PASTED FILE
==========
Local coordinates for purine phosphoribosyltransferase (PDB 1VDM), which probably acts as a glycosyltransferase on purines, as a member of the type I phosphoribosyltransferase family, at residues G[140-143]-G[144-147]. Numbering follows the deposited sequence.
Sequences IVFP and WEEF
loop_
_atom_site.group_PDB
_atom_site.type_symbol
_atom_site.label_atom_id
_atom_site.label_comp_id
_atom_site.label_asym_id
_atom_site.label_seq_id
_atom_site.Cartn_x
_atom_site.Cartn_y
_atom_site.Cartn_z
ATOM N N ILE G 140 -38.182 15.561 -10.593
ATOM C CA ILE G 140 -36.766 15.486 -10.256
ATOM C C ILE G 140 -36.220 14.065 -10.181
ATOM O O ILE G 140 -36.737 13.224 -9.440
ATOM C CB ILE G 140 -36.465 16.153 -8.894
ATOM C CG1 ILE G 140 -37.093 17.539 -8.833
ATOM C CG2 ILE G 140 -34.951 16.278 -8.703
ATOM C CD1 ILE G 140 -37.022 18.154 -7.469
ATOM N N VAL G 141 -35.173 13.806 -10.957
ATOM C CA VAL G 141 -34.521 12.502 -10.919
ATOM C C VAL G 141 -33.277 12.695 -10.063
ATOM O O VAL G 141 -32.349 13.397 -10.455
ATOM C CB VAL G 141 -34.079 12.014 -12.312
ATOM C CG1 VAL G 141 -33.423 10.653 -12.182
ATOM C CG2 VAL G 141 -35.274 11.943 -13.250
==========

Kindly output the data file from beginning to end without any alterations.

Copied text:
Local coordinates for purine phosphoribosyltransferase (PDB 1VDM), which probably acts as a glycosyltransferase on purines, as a member of the type I phosphoribosyltransferase family, at residues G[140-143]-G[144-147]. Numbering follows the deposited sequence.
Sequences IVFP and WEEF
loop_
_atom_site.group_PDB
_atom_site.type_symbol
_atom_site.label_atom_id
_atom_site.label_comp_id
_atom_site.label_asym_id
_atom_site.label_seq_id
_atom_site.Cartn_x
_atom_site.Cartn_y
_atom_site.Cartn_z
ATOM N N ILE G 140 -38.182 15.561 -10.593
ATOM C CA ILE G 140 -36.766 15.486 -10.256
ATOM C C ILE G 140 -36.220 14.065 -10.181
ATOM O O ILE G 140 -36.737 13.224 -9.440
ATOM C CB ILE G 140 -36.465 16.153 -8.894
ATOM C CG1 ILE G 140 -37.093 17.539 -8.833
ATOM C CG2 ILE G 140 -34.951 16.278 -8.703
ATOM C CD1 ILE G 140 -37.022 18.154 -7.469
ATOM N N VAL G 141 -35.173 13.806 -10.957
ATOM C CA VAL G 141 -34.521 12.502 -10.919
ATOM C C VAL G 141 -33.277 12.695 -10.063
ATOM O O VAL G 141 -32.349 13.397 -10.455
ATOM C CB VAL G 141 -34.079 12.014 -12.312
ATOM C CG1 VAL G 141 -33.423 10.653 -12.182
ATOM C CG2 VAL G 141 -35.274 11.943 -13.250